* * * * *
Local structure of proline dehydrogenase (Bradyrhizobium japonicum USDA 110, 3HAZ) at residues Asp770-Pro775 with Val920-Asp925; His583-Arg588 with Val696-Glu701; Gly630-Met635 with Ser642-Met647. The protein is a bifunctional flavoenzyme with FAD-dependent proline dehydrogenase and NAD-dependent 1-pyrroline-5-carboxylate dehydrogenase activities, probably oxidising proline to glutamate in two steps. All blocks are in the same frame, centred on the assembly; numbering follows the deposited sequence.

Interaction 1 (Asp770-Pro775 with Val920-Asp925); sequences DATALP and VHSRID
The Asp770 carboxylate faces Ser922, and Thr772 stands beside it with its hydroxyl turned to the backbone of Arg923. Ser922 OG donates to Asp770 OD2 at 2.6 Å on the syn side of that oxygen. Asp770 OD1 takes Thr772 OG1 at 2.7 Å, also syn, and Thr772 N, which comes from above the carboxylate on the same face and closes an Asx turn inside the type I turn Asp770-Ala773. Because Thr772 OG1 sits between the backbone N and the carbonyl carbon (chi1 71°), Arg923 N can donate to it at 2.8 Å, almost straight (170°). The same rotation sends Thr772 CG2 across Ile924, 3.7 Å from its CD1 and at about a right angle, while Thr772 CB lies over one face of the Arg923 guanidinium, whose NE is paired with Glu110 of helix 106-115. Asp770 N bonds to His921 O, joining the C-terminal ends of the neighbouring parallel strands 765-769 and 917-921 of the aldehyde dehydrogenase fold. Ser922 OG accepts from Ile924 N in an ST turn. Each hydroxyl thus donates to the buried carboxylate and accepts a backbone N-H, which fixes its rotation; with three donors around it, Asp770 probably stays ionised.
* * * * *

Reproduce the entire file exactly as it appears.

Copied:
Local structure of proline dehydrogenase (Bradyrhizobium japonicum USDA 110, 3HAZ) at residues Asp770-Pro775 with Val920-Asp925; His583-Arg588 with Val696-Glu701; Gly630-Met635 with Ser642-Met647. The protein is a bifunctional flavoenzyme with FAD-dependent proline dehydrogenase and NAD-dependent 1-pyrroline-5-carboxylate dehydrogenase activities, probably oxidising proline to glutamate in two steps. All blocks are in the same frame, centred on the assembly; numbering follows the deposited sequence.

Interaction 1 (Asp770-Pro775 with Val920-Asp925); sequences DATALP and VHSRID
The Asp770 carboxylate faces Ser922, and Thr772 stands beside it with its hydroxyl turned to the backbone of Arg923. Ser922 OG donates to Asp770 OD2 at 2.6 Å on the syn side of that oxygen. Asp770 OD1 takes Thr772 OG1 at 2.7 Å, also syn, and Thr772 N, which comes from above the carboxylate on the same face and closes an Asx turn inside the type I turn Asp770-Ala773. Because Thr772 OG1 sits between the backbone N and the carbonyl carbon (chi1 71°), Arg923 N can donate to it at 2.8 Å, almost straight (170°). The same rotation sends Thr772 CG2 across Ile924, 3.7 Å from its CD1 and at about a right angle, while Thr772 CB lies over one face of the Arg923 guanidinium, whose NE is paired with Glu110 of helix 106-115. Asp770 N bonds to His921 O, joining the C-terminal ends of the neighbouring parallel strands 765-769 and 917-921 of the aldehyde dehydrogenase fold. Ser922 OG accepts from Ile924 N in an ST turn. Each hydroxyl thus donates to the buried carboxylate and accepts a backbone N-H, which fixes its rotation; with three donors around it, Asp770 probably stays ionised.